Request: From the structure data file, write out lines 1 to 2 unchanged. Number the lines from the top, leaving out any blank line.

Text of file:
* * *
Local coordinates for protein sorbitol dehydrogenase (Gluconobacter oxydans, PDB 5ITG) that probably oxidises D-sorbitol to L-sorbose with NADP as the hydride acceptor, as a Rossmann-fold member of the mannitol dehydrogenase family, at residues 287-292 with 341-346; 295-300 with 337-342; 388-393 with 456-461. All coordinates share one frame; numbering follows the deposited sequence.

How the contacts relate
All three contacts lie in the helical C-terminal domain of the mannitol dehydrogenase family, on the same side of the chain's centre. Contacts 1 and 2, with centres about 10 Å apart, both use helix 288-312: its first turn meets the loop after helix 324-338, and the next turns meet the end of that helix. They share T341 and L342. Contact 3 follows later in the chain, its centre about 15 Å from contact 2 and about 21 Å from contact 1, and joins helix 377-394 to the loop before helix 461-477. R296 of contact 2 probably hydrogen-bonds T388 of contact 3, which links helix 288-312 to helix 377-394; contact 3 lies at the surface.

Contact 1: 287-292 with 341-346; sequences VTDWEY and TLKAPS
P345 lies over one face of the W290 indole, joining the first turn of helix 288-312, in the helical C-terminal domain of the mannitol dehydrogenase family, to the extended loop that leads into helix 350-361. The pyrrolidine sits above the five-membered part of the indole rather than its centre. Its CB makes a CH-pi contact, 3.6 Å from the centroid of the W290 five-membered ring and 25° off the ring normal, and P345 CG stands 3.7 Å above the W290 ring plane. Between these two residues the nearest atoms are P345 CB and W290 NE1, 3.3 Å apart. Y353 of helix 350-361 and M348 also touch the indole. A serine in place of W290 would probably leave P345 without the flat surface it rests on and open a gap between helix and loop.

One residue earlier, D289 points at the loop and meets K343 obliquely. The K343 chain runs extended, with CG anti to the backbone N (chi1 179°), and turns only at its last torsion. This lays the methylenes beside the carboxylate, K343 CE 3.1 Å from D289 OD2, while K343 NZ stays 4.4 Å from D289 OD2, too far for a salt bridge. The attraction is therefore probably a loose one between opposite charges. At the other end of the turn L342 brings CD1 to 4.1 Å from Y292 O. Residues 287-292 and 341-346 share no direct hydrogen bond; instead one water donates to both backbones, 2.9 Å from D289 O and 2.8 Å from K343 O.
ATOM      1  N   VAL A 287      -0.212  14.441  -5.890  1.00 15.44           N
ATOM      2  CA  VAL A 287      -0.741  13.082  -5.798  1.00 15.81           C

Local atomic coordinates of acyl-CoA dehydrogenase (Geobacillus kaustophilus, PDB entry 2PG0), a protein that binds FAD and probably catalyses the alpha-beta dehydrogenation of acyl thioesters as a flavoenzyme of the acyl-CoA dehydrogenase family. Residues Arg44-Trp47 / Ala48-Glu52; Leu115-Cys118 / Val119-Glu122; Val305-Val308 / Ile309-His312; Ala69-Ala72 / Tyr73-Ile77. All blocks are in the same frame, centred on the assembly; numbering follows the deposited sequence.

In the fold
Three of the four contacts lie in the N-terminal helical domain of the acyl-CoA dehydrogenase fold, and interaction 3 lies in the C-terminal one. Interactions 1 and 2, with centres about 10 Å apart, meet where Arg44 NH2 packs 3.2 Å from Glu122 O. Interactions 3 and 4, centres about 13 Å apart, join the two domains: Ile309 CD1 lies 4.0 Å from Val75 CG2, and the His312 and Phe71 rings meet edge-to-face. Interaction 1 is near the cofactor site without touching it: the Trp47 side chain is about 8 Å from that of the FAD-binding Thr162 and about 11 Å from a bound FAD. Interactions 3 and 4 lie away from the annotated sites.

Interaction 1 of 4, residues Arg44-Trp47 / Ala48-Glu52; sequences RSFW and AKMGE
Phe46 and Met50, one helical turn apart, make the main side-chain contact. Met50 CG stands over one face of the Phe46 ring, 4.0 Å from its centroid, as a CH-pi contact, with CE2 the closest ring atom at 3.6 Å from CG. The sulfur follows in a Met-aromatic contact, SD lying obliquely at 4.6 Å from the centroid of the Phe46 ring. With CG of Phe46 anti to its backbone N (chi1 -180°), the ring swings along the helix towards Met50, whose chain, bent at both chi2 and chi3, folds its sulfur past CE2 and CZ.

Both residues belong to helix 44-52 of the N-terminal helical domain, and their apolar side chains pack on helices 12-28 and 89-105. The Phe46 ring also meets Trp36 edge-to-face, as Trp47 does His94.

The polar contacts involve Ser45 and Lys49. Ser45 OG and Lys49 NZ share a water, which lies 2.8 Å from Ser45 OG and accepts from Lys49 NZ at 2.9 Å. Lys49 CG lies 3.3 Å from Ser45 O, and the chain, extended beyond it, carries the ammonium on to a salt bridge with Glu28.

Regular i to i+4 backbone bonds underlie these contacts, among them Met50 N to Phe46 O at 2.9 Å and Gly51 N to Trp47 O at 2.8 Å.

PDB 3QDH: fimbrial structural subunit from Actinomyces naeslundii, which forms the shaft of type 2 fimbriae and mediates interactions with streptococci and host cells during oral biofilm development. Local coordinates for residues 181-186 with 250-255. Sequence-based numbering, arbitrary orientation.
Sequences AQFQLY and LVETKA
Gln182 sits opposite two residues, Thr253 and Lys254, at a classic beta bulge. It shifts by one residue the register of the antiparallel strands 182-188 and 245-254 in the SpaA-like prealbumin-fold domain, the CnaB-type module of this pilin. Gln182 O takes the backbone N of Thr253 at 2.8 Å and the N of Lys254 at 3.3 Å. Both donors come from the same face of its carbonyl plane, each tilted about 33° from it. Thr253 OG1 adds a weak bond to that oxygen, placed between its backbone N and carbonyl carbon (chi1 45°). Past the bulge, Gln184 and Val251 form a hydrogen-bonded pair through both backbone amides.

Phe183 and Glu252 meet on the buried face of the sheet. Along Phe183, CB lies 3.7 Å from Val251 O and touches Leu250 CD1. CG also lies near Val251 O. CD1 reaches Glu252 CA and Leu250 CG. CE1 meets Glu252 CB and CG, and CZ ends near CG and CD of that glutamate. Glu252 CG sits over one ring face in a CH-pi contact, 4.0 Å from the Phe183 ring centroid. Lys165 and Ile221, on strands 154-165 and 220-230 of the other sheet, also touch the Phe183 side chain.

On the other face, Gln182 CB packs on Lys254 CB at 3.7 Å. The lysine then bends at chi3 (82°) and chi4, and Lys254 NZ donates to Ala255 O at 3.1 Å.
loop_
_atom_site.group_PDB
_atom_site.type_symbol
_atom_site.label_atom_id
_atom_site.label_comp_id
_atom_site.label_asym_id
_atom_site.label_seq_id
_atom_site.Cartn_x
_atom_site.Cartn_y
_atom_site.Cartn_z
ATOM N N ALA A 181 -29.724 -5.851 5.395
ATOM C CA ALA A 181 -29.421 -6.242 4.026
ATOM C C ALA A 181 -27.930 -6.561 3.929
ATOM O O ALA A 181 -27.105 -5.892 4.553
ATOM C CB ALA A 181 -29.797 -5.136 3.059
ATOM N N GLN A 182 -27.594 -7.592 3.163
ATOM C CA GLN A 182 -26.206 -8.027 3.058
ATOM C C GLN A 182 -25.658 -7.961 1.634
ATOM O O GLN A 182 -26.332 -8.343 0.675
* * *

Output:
Local coordinates for protein sorbitol dehydrogenase (Gluconobacter oxydans, PDB 5ITG) that probably oxidises D-sorbitol to L-sorbose with NADP as the hydride acceptor, as a Rossmann-fold member of the mannitol dehydrogenase family, at residues 287-292 with 341-346; 295-300 with 337-342; 388-393 with 456-461. All coordinates share one frame; numbering follows the deposited sequence.

How the contacts relate